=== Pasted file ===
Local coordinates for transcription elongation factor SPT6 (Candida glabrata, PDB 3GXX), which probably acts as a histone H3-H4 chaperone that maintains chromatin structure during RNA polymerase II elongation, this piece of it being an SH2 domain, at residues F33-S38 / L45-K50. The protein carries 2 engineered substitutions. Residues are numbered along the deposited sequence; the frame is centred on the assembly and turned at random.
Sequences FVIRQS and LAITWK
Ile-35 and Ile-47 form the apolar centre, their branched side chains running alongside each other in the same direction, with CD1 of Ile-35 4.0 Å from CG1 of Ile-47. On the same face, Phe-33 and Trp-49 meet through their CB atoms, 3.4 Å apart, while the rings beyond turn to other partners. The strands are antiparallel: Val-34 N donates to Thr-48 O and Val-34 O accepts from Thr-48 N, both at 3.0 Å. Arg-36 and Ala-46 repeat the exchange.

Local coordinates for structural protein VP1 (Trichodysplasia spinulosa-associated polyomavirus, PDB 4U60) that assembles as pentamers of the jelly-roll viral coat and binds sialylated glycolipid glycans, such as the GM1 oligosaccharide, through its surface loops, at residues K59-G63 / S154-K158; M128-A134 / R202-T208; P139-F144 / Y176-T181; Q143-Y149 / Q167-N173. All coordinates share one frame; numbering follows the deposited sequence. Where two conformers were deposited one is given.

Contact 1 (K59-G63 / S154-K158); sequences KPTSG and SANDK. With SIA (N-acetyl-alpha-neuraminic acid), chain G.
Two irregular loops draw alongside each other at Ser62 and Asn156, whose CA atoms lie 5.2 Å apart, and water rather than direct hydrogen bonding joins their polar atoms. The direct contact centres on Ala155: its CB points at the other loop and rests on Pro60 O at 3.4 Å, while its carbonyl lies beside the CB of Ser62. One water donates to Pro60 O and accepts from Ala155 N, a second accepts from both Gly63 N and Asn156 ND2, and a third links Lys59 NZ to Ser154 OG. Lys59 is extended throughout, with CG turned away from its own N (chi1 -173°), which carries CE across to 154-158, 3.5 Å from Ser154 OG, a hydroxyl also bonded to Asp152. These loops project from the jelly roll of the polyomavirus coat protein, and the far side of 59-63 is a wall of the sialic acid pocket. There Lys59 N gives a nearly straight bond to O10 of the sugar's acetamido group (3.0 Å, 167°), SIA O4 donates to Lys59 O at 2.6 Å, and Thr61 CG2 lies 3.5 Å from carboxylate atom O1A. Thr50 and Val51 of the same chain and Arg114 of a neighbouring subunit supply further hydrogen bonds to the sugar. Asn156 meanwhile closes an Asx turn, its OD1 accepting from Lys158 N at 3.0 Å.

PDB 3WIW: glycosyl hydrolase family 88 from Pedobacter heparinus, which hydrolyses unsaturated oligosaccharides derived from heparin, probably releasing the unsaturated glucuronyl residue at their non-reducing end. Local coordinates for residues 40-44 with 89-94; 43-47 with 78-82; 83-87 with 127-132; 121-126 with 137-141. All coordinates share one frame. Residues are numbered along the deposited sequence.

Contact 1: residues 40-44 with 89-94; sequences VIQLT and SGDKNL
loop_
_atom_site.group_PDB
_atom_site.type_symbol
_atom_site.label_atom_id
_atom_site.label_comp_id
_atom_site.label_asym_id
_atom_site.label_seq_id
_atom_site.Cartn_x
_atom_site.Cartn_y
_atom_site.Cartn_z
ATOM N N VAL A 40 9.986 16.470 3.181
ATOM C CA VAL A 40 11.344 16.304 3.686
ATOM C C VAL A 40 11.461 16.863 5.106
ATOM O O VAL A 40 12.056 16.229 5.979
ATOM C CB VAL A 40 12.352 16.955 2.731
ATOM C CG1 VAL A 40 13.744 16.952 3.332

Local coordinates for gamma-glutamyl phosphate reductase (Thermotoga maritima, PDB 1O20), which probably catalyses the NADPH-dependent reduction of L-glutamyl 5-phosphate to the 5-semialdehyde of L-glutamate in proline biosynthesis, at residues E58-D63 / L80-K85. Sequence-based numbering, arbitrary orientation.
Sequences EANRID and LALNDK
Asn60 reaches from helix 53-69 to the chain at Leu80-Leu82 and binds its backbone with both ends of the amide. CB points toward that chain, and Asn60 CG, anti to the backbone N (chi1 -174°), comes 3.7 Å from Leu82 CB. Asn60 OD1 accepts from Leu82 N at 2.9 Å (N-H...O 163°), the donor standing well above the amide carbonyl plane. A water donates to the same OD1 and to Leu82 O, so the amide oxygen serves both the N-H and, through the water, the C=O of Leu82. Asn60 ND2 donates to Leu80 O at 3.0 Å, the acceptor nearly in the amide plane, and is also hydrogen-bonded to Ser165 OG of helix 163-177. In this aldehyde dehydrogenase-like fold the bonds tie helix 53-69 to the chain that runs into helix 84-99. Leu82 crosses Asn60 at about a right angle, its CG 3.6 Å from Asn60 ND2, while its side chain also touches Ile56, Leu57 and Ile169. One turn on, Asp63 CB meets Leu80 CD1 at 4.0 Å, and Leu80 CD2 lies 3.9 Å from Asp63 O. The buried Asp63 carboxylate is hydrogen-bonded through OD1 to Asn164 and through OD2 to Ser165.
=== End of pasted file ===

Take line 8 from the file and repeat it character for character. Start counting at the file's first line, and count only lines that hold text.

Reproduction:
Contact 1: residues 40-44 with 89-94; sequences VIQLT and SGDKNL